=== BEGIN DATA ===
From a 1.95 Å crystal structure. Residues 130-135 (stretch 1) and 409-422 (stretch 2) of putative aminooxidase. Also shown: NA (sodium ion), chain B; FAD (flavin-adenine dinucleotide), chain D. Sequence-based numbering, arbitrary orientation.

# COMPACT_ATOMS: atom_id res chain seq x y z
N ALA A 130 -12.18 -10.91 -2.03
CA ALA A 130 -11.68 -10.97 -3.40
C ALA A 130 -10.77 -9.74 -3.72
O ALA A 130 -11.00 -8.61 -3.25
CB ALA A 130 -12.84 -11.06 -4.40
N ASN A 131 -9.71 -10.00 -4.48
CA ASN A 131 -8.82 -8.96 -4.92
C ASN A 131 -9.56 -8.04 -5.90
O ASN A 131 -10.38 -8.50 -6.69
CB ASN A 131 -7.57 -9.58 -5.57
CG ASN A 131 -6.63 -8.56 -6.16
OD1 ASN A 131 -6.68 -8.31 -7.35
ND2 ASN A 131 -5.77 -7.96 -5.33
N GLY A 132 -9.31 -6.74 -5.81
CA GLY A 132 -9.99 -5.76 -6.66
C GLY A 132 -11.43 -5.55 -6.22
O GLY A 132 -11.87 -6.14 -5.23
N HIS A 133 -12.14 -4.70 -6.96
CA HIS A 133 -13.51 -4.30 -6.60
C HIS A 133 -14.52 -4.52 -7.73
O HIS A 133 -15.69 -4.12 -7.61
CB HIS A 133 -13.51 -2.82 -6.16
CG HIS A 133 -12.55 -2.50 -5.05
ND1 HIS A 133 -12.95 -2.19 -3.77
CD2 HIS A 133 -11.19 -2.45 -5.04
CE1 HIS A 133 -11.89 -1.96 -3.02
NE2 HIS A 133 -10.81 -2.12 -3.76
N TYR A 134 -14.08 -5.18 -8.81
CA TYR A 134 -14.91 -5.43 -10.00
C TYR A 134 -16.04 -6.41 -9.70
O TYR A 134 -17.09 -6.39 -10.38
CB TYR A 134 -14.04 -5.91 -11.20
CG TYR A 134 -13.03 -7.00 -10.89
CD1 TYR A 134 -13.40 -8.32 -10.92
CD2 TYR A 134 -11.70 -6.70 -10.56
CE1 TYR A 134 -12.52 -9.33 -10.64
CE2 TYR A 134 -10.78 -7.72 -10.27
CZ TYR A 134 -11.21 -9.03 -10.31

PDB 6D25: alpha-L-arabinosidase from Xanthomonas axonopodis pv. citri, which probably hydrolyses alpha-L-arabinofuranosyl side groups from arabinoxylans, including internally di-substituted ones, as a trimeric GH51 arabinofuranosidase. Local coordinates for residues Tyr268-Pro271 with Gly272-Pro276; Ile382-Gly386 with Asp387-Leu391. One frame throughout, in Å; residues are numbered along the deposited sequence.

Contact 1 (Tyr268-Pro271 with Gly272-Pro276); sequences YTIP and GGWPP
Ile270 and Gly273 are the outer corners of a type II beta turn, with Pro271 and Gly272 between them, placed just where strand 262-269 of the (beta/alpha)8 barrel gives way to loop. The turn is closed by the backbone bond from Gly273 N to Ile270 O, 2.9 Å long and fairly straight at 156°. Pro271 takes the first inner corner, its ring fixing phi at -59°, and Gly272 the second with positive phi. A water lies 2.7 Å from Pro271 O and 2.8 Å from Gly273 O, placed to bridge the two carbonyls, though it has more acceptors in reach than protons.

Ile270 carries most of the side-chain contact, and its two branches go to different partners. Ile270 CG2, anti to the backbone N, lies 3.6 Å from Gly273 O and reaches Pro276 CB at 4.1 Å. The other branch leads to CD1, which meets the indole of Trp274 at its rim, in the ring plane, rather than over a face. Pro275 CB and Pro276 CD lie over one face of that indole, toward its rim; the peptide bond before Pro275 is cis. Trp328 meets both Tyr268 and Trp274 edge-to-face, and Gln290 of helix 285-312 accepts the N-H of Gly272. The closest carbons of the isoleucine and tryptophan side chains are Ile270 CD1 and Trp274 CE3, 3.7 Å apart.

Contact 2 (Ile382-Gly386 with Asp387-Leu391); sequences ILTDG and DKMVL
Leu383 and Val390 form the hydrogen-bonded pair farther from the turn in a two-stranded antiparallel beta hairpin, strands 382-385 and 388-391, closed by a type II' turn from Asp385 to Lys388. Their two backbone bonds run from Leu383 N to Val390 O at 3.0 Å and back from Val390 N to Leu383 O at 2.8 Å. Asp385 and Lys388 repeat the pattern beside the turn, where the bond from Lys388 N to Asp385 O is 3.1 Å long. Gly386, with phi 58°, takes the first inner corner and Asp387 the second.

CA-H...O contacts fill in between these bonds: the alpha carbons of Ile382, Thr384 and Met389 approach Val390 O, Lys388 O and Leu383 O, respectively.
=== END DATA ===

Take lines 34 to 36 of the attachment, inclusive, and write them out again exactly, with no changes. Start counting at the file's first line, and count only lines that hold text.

CB TYR A 134 -14.04 -5.91 -11.20
CG TYR A 134 -13.03 -7.00 -10.89
CD1 TYR A 134 -13.40 -8.32 -10.92